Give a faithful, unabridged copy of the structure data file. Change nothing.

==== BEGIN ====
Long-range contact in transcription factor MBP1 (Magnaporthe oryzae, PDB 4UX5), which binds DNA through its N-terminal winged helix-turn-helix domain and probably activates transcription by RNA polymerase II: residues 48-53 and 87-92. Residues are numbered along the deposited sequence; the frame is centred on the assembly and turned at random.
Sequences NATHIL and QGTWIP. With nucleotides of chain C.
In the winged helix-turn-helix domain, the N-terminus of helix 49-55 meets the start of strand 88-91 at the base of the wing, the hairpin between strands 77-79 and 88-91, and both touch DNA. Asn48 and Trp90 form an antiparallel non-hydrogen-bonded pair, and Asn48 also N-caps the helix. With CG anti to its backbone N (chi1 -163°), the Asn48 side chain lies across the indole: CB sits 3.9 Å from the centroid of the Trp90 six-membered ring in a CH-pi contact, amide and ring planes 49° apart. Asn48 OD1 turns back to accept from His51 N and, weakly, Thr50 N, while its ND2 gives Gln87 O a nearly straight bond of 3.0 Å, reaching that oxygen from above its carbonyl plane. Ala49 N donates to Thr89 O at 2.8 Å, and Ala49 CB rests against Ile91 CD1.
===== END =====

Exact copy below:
Long-range contact in transcription factor MBP1 (Magnaporthe oryzae, PDB 4UX5), which binds DNA through its N-terminal winged helix-turn-helix domain and probably activates transcription by RNA polymerase II: residues 48-53 and 87-92. Residues are numbered along the deposited sequence; the frame is centred on the assembly and turned at random.
Sequences NATHIL and QGTWIP. With nucleotides of chain C.
In the winged helix-turn-helix domain, the N-terminus of helix 49-55 meets the start of strand 88-91 at the base of the wing, the hairpin between strands 77-79 and 88-91, and both touch DNA. Asn48 and Trp90 form an antiparallel non-hydrogen-bonded pair, and Asn48 also N-caps the helix. With CG anti to its backbone N (chi1 -163°), the Asn48 side chain lies across the indole: CB sits 3.9 Å from the centroid of the Trp90 six-membered ring in a CH-pi contact, amide and ring planes 49° apart. Asn48 OD1 turns back to accept from His51 N and, weakly, Thr50 N, while its ND2 gives Gln87 O a nearly straight bond of 3.0 Å, reaching that oxygen from above its carbonyl plane. Ala49 N donates to Thr89 O at 2.8 Å, and Ala49 CB rests against Ile91 CD1.